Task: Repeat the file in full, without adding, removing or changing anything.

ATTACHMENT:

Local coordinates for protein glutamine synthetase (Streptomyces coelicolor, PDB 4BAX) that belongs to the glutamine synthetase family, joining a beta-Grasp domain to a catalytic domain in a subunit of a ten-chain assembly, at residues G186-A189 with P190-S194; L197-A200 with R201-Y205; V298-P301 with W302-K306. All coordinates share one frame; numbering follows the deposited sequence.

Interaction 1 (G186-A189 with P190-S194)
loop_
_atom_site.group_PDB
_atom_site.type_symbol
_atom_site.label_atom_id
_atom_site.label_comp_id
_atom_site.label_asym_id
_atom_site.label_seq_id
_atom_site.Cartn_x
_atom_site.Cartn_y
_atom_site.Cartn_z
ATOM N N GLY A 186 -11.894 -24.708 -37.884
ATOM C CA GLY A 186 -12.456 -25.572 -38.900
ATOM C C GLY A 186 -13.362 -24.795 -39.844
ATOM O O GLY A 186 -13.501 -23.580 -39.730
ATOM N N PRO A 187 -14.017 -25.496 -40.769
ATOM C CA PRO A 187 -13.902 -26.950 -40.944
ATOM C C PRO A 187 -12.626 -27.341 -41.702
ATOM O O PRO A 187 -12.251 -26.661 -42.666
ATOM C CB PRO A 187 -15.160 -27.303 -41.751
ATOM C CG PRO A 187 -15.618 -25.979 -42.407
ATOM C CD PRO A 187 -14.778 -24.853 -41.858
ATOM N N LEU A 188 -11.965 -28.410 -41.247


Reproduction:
Local coordinates for protein glutamine synthetase (Streptomyces coelicolor, PDB 4BAX) that belongs to the glutamine synthetase family, joining a beta-Grasp domain to a catalytic domain in a subunit of a ten-chain assembly, at residues G186-A189 with P190-S194; L197-A200 with R201-Y205; V298-P301 with W302-K306. All coordinates share one frame; numbering follows the deposited sequence.

Interaction 1 (G186-A189 with P190-S194)
loop_
_atom_site.group_PDB
_atom_site.type_symbol
_atom_site.label_atom_id
_atom_site.label_comp_id
_atom_site.label_asym_id
_atom_site.label_seq_id
_atom_site.Cartn_x
_atom_site.Cartn_y
_atom_site.Cartn_z
ATOM N N GLY A 186 -11.894 -24.708 -37.884
ATOM C CA GLY A 186 -12.456 -25.572 -38.900
ATOM C C GLY A 186 -13.362 -24.795 -39.844
ATOM O O GLY A 186 -13.501 -23.580 -39.730
ATOM N N PRO A 187 -14.017 -25.496 -40.769
ATOM C CA PRO A 187 -13.902 -26.950 -40.944
ATOM C C PRO A 187 -12.626 -27.341 -41.702
ATOM O O PRO A 187 -12.251 -26.661 -42.666
ATOM C CB PRO A 187 -15.160 -27.303 -41.751
ATOM C CG PRO A 187 -15.618 -25.979 -42.407
ATOM C CD PRO A 187 -14.778 -24.853 -41.858
ATOM N N LEU A 188 -11.965 -28.410 -41.247